Cancer treatments, such as chemotherapy or radiation therapy can cause nausea and vomiting. Some other drugs, such as targeted therapy and immunotherapy can cause nausea and vomiting too. There many different kinds of each type of treatment. Some can make you have nausea and/or vomiting while others might not. Sometimes the type of cancer you have can make you have nausea and vomiting too.

How likely you are to have nausea and vomiting while getting treatment depends on many things, including: 

  • The types of treatment used. Drugs that travel through the body are more likely to cause nausea and vomiting than treatment that only affects one area of the body, such as radiation therapy. And, some drugs are more likely than others to cause nausea and vomiting
  • The dose of the drugs (higher doses can be more likely to cause nausea and vomiting, especially certain chemo drugs)
  • When and how often the drug is given. For example, if doses of a chemo drug that causes nausea and vomiting are given close together, there’s less time for the person to recover from the effects of the last dose before the next one is given.
  • How the drugs are given. For instance, chemo given through a vein (intravenous, or by IV) may cause nausea and vomiting much faster than a drug given by mouth. This is because the drug given by IV is absorbed faster.
  • Individual differences – not every person will have the same response to a dose or type of treatment.
  • Having a tumor in the brain, liver, or gastrointestinal tract may increase the risk for nausea and vomiting.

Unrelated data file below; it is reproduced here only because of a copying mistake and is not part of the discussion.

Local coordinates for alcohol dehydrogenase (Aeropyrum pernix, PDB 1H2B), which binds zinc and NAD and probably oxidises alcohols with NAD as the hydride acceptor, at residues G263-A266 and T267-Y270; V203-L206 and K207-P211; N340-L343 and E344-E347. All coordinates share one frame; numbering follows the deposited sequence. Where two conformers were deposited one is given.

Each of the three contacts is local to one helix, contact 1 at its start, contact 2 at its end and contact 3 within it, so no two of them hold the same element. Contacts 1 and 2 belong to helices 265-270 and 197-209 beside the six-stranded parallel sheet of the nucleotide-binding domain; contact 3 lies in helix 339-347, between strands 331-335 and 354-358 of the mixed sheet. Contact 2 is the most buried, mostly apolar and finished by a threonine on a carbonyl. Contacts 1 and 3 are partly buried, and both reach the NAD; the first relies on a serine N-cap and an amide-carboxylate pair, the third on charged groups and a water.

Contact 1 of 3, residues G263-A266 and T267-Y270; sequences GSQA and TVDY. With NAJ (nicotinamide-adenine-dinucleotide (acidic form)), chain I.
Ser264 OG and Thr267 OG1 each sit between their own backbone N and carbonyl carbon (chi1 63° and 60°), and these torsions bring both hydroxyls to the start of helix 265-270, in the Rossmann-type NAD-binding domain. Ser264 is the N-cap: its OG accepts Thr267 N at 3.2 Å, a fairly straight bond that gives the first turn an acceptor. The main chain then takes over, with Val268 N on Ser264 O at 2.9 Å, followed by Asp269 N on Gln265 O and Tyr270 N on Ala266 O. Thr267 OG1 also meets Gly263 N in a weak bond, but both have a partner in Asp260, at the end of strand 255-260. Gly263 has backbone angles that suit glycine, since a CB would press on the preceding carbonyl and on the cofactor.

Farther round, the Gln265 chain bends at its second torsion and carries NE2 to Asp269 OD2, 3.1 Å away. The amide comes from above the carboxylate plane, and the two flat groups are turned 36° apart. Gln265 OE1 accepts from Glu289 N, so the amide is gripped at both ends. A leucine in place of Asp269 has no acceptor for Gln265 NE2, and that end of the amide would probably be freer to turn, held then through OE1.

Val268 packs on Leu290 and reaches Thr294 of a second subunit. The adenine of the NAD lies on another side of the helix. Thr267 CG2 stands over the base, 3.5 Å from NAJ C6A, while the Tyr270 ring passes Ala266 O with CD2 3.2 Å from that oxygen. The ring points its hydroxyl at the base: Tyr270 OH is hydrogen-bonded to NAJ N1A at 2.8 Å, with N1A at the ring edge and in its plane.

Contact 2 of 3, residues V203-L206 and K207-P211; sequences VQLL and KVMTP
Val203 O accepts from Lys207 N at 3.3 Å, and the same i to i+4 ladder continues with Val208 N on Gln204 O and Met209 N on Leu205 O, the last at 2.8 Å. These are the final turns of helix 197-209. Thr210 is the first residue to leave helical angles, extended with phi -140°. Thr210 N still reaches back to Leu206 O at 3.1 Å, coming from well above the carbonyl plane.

• Other drugs (such as pain medicines) that may cause or worsen nausea and/or vomiting.


Some personal risk factors that may make you more likely to have nausea and vomiting include:

  • Being female
  • Being younger
  • Having had morning sickness during pregnancy
  • Being very anxious or nervous
  • Having ever had motion sickness
  • Being prone to vomiting when you are sick
  • Having been a non-drinker or light drinker (of alcohol)
  • Having had chemo in the past

There’s no way to know for sure if you will have nausea and vomiting, but your doctor will consider these things when choosing anti-nausea and vomiting medicines to use with your cancer treatment.


Here are some tips for managing nausea:

  • Eat small amounts of food all day long, so you don’t feel full too quickly.
  • Eat dry foods that are less likely to upset your stomach, like crackers, toast, and cereal.
  • Stay away from greasy foods that might disagree with your stomach.
  • Try ginger-based foods to help ease nausea. These include ginger ale, ginger tea, or crystallized ginger eaten as a snack.
  • Sit up after eating — lying down after meals may disrupt digestion.
  • Rinse your mouth before and after meals to get rid of any bad tastes that may make you nauseated.
  • Ask someone to cook for you or order take-out so you can avoid strong smells that may be unpleasant for you.
  • Ask your doctor about anti-nausea medications that you can take before or along with your breast cancer treatment. There are also anti-nausea medications you can take with pain medications that nauseate you.
  • Consider complementary and holistic techniques such as acupuncture, relaxation, and visualization to reduce nausea.


If you have any questions or concerns, please contact Forge’s Client Services Coordinator, Janet Dees, at (205) 990-5367 or [email protected]. Si hablas español y quieres más información, por favor contacta a Yadira Robayna, al (205) 990-5375 O al [email protected].